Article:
I bought this book off of the discount rack at Barnes and Noble as part of a recent binge there. I’ve enjoyed Atkins’ Spenser novels (Lullaby and Wonderland), and I didn’t think much of White Shadow (but I didn’t dislike it enough to swear the non-Spenser Atkins books). So I picked this up. New, albeit old.
I have to wonder how much television programming affects how one reads books or perhaps how one writes them. This book is the second of the Quinn Colson novels about a ranger who served several tours overseas and who comes home and ends up sheriff of his county in Mississippi (that took place in the first book, where he had to uncover some perfidy that his uncle, the previous sheriff, was part of or something–events of that book are alluded to an awful lot). As part of his duties, he’s trying to find work for a friend and fellow veteran who lost an arm; he has to find a woman who is smuggling babies for adoption from Mexico; he also has to contend with a gun-running operation working through a traveling carnival for which another fellow veteran is the supplier.
It features all the modern amenities of shifting points of view with an omniscient narrator to ensure the short attention spans of modern readers (myself included) don’t wander. It hops between the plot items and everyday life of the protagonists (and antagonists). It alludes to the past things in the series. And then it wraps up, sort of, with some elements unfixed. Maybe that’s for next week? Also, we’ve got some flashbacks to childhood while Quinn works out an episode from his past that might have turned his younger sister from the straight and narrow onto a self-destructive path. It’s a very busy book.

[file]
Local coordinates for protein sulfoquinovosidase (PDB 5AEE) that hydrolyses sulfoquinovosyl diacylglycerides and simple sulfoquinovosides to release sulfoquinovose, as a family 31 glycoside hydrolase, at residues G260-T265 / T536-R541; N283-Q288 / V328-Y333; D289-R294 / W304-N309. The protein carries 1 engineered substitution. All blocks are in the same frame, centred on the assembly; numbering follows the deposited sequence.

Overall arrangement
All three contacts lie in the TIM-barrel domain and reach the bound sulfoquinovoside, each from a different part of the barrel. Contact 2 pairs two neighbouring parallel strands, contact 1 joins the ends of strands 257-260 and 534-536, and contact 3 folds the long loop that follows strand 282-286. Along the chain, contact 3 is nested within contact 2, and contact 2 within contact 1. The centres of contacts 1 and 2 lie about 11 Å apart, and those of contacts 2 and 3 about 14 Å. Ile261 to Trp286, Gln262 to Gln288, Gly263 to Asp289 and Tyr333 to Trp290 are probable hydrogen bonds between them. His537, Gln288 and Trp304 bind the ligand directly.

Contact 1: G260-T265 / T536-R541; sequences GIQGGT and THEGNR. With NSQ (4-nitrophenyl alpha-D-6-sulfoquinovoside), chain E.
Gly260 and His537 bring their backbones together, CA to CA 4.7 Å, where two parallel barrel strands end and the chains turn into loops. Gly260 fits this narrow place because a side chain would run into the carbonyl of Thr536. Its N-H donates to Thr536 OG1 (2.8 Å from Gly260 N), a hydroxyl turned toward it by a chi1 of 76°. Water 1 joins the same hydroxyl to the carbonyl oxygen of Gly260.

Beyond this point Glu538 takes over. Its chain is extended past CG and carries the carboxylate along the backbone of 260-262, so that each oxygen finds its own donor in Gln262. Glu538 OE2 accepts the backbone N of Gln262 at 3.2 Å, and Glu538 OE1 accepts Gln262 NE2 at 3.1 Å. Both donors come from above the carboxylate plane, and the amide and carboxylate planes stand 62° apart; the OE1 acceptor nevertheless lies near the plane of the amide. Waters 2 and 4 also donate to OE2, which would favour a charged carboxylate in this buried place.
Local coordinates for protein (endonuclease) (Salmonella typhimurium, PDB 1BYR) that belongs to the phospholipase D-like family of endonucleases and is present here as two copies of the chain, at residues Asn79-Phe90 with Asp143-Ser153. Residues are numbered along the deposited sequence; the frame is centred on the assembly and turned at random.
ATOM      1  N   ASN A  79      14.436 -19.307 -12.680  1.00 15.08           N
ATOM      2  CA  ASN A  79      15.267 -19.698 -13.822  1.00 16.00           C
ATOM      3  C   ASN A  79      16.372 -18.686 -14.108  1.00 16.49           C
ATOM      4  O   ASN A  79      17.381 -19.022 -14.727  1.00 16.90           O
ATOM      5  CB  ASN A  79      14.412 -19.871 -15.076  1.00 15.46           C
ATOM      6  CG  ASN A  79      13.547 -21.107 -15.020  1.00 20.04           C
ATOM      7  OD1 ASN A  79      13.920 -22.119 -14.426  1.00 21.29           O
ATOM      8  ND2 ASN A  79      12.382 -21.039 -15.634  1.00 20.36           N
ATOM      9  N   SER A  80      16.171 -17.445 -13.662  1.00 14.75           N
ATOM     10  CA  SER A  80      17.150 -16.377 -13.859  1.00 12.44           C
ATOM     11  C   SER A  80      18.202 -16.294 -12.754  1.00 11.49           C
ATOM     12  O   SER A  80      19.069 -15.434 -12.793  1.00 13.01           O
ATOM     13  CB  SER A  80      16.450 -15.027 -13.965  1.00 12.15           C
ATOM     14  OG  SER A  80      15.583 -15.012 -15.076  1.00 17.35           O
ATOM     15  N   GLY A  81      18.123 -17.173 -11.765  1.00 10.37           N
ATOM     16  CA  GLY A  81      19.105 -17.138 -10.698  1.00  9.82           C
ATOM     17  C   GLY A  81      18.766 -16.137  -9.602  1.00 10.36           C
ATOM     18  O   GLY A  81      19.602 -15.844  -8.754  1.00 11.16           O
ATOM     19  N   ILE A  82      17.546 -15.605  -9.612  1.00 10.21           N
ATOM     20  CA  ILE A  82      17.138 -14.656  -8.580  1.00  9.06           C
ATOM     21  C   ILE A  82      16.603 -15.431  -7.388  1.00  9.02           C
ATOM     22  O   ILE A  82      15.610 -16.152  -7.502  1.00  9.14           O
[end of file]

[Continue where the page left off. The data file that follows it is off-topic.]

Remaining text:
I’ve only seen one episode of the television program Justified, but this book felt of a kind with the pilot of that program.
I guess this sort of thing has been a part of police procedurals since the 87th Precinct novels of Ed McBain, but somehow they’ve gotten moreso. Or maybe I was not in the mood for it.
At any rate, it’s not a bad book, and I liked it better than White Shadow, but I’m not going to rush right out and buy the rest of the series.
Unless I find them at book fairs or on Barnes and Noble binges, I suppose.
Books mentioned in this review: